I recorded some spur of the moment interviews using my DSLR at an event. The people I interviewed came out well enough for my ears to discern what they are saying, but there is a lot of background conversation "noise." Most of it isn't perceptible words, but it is loud enough to be distracting. I've tried Googling the issue and most of the noise reduction suggestions I've found seem focused on removing air conditioners, music, etc.

I think the challenge I'm running into is that I'm not trying to remove sound that is significantly lower in frequency. I do have several really good seconds of pure background sound recorded that I've tried to use as a sample in Adobe's "noise reduction (process)" tool. Actually Final Cut Pro X's automatic noise reduction was probably better at isolating the real conversation, but ended up creating a terribly tinny result.

Can anyone offer advice on how to specifically reduce the volume of background conversations in Adobe Audition CC?

  • 1
    sound.stackexchange.com/questions/39996/… there's a similar question here , might help :)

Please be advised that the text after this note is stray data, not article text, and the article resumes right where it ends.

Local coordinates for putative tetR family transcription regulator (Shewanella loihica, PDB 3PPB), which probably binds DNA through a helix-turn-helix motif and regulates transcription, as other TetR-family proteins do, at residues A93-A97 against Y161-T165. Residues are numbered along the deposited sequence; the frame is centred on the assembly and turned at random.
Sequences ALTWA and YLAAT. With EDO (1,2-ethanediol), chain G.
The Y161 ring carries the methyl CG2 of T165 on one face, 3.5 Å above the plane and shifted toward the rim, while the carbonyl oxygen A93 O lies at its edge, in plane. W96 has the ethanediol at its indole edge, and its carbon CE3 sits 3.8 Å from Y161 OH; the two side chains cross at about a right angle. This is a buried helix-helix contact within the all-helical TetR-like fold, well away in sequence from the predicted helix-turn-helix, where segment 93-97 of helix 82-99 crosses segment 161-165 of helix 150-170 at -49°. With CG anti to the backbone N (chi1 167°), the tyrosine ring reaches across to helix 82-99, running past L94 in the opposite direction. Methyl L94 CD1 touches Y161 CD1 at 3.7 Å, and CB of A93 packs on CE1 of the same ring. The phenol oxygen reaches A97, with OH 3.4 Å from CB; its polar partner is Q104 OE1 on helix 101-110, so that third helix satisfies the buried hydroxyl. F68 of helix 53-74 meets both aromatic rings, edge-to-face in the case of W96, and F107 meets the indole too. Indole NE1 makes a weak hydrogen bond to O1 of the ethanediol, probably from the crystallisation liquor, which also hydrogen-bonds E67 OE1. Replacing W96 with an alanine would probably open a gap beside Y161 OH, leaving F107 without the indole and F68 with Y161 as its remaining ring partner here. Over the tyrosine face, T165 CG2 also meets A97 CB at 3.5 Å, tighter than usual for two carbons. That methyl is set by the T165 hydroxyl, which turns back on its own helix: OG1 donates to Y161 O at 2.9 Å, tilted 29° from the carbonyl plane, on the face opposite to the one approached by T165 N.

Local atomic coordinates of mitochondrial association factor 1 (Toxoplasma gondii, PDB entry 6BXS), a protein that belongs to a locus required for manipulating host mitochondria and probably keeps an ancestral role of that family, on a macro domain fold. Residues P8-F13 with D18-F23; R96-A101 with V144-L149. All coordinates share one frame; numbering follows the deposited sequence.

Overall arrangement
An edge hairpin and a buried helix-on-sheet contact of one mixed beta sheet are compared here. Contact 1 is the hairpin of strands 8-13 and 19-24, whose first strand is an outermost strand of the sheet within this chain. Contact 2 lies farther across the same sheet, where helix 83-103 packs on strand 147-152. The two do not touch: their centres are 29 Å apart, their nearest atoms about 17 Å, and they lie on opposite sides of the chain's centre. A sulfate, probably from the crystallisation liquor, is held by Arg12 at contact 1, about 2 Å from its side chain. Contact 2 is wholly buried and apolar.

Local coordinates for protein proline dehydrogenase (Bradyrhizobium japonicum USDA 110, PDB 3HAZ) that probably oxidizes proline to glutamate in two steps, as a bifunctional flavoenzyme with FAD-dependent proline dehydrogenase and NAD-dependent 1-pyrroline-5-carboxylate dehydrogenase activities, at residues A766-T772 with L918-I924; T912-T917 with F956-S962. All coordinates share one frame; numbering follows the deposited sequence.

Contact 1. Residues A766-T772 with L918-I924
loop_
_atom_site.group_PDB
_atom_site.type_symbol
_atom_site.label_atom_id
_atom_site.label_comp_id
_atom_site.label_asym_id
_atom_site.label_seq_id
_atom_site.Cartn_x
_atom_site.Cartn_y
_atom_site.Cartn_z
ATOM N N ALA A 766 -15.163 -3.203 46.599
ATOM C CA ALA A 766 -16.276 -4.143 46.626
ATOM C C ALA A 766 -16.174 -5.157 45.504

– frcake
    Dec 4 '16 at 13:04
  • In fact, this situation almost perfectly duplicates the question frcake limited and will face the exact say pitfalls. It's definitely worth reading through in it's entirety before deciding if a new question is needed!
    – user9881
    Dec 13 '16 at 22:40

It is likely impossible to remove undesired voices from a reecording when they are in the same frequency range as the voices that you wish to retain. Suggest using better microphone and/or mic position. And monitoring audio during recording is just as important as watching the viewfinder. You have demonstrated why this is so important.

  • I was afraid of that. It was the sort of situation that didn't lend itself well to doing any monitoring. I'll need to improve for next time, though. Thanks, Richard. Dec 3 '16 at 23:50
  • Even ear-buds from your phone or music player would be better than no monitoring at all. Dec 4 '16 at 2:48

The microphone on a DSLR is only suitable for guide track - not for production audio. For any production audio you need to be recording with a decent shotgun mic or a correctly placed lavalier. It's not worth even attempting to try and fix something like this in post - it's really not going to be possible to get a usable result.

The microphone will be pretty much omnidirectional and if you are unlucky enough to have an image stabilizing lens, it will be recording mostly the gyro in the lens.

My honest suggestion is to go rent some decent sound gear and go get the interview again. You will need at the very minimum, a shotgun mic and an external recorder.

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